Asian interior design: Ring in the Chinese New Year

Chinese New Year is upon us! The festivities mark the turn of the traditional Lunisolar Chinese calendar. Kicking off on February 15th, it lasts for just over two weeks and closes with the magical lantern festival on March 2nd.  The holiday is celebrated with fireworks, dragon dances and of course, great food. The influences of this celebration are seen in Asian interior design.

Vibrant red and gold awash the streets in cities all across Asia, signifying happiness, prosperity and wealth. Time to embrace the fun and excitement!

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We caught up with Yen Lu-Lin, an interior designer, artist and furnishing consultant with King Living in the Sydney suburb of Chatswood, a community rich with Asian influences. Yen is known for having her finger on the pulse of what is hot in Asian interior design here in Australia and back in her home country of Taiwan.

Yen explains some of the typical design elements of Chinese New Year and how they might influence Asian interior design in the coming year.


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1. Decorate with scrolls and lanterns  

“Spring couplets are the most important element for Chinese New Year. Beautiful red scrolls adorned with black or gold poetry are showcased a lot for the occasion. Many Chinese families hang red lanterns and in Taiwan we like to decorate our homes with artwork and sculptures of oranges, pineapples, radishes, fish and pussy willows”, Yen says.

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“Each have its own unique symbolic meaning. Oranges are auspicious, pineapples and white radishes symbolise good luck. Fish represent saving for good things and good luck for every year and pussy willow represents money and wealth”.

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2. Earthy tones, organic shapes

“Some people prefer the clean simplicity of solid timber lounges and we’re seeing a lot more demand for lower stools”, says Yen. When it comes to the growing trend of organic shapes, she says that round dining tables are definitely growing in popularity, especially in solid timbers.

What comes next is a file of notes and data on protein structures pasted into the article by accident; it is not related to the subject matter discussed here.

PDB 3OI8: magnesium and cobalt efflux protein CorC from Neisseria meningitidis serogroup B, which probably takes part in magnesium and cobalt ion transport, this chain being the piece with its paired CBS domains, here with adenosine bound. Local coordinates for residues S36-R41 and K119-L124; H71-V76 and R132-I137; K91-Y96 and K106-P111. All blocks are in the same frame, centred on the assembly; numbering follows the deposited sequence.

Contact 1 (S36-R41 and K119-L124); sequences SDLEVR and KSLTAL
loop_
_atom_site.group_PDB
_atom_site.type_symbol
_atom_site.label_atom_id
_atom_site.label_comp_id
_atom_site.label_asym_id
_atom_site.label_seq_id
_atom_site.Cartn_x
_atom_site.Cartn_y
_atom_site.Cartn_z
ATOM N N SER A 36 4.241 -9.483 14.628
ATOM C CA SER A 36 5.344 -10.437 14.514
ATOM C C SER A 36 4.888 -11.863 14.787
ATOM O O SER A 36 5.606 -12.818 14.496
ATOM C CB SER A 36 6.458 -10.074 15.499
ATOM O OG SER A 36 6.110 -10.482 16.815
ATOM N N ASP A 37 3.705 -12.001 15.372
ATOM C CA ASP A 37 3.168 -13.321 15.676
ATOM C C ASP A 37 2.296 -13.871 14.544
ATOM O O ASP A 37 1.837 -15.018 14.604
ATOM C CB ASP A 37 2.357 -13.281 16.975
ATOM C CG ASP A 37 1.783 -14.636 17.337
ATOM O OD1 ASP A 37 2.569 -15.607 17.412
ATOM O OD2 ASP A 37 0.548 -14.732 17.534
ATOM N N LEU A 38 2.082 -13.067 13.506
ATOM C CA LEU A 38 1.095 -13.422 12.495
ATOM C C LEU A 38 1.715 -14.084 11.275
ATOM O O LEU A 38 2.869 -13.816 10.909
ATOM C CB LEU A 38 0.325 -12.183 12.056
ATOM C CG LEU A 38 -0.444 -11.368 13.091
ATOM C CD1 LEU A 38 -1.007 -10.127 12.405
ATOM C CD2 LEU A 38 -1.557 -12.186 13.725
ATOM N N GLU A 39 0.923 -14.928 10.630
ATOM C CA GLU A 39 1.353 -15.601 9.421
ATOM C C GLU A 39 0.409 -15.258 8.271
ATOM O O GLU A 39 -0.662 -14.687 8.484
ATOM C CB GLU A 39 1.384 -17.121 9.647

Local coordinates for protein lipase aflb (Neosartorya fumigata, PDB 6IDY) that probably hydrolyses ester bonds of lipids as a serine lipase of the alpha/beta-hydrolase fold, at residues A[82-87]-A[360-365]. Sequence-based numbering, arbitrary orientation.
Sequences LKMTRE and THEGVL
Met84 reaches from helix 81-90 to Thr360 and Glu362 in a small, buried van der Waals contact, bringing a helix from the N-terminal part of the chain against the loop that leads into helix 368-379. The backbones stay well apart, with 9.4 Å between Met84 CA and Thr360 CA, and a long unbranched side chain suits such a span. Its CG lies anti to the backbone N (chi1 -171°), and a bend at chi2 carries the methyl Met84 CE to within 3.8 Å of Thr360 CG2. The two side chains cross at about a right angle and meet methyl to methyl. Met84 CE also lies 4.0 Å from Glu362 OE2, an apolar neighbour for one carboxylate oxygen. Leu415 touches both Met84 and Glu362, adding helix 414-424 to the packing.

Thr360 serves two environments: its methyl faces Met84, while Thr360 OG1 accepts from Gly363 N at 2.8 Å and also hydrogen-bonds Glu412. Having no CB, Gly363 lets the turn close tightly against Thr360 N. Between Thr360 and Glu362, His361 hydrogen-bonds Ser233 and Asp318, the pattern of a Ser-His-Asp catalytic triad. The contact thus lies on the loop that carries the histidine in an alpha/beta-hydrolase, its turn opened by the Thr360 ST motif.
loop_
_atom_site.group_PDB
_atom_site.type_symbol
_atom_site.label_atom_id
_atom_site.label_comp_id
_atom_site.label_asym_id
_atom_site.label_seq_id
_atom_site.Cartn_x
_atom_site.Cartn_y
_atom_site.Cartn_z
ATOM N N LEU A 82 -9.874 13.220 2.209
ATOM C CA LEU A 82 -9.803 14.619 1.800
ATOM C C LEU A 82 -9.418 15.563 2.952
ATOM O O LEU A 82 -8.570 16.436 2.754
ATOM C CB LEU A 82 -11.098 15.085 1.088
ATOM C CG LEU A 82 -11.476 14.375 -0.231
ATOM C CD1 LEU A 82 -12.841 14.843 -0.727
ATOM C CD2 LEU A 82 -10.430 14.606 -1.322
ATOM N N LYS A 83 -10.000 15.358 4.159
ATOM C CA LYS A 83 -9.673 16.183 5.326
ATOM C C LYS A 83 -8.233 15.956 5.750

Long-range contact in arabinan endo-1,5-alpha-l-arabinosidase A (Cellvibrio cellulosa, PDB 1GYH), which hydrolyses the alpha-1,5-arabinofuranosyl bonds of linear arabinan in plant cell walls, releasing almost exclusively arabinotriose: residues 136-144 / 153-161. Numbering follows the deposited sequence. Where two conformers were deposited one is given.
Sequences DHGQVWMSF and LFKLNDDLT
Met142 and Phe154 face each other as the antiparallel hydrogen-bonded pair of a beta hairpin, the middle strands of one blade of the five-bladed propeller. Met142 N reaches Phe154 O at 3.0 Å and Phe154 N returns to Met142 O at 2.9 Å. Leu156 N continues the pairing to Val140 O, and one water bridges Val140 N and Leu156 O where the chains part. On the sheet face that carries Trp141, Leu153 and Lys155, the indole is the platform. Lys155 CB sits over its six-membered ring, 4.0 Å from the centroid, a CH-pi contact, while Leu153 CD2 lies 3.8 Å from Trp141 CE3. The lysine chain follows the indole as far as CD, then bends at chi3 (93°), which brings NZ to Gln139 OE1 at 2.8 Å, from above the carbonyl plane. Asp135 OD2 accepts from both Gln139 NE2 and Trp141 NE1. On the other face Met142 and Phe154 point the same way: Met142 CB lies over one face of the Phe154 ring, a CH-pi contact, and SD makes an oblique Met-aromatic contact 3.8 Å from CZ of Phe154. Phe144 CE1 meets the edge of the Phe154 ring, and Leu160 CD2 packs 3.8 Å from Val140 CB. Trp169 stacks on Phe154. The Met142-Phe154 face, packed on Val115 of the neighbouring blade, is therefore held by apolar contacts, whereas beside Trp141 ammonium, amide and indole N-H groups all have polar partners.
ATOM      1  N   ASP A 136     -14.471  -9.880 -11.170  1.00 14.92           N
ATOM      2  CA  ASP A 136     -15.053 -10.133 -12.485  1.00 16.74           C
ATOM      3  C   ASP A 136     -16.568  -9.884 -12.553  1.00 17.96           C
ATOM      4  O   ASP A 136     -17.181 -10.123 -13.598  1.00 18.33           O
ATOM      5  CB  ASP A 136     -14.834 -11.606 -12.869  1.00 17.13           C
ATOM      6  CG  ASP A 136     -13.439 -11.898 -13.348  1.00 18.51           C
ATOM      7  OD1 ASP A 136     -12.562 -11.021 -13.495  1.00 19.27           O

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3. Apply Feng Shui

Asian interior design very much has its roots in nature. It is a must to bring in timbers, sculptural and air purifying plants, prints with large culturally significant flowers and birds. Feng Shui has long embraced open air design, natural light and the use of mirrors to reflect light. Colours like yellow, orange and red are introduced with sophistication and evoke high energy feelings whilst symbolising prosperity.

Interiors influencers from around the globe have predicted streamlined clean design balanced by intricate details as this year’s trends. Earthy tones like terracotta and even rust will be popular colour choices.

4. Timber and tile flooring 

“Timber and tile flooring have long been more popular than carpet in Asian homes”, Yen points out. “With the rise of terracotta tiles and other earthy elements emerging again in Western culture, we are likely to see a see a marrying of aesthetics with beautiful results”.

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5. Blending design styles

In 2018, the desire for handcrafted goods is expected only to grow. The rise of Wabi-Sabi and then Japandi, which embraces the perfectly imperfect, pairs light blonde timbers with dark walnuts, simple, quality textures and finishes– all design principles that align perfectly with the growing demand.

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Since 2018 is the Year of the Dog, a strong earth sign, staying grounded in reality is crucial. In 2018 it is recommended that you finish projects that maybe have been lingering a bit too long. Save your money and think hard before spending because it’s a great year to increase your wealth.

If you’re thinking about redesigning, consider interior design online.
 offers that perfect sweet spot of affordability and flexibility.

A few design updates are sure to increase the value of your home and working with an expert gives you the added confidence to nail an aesthetic like Asian interior design that might be a bit too intimidating to tackle on your own. 

By Krista Collard, one of Designbx’s interior designers 


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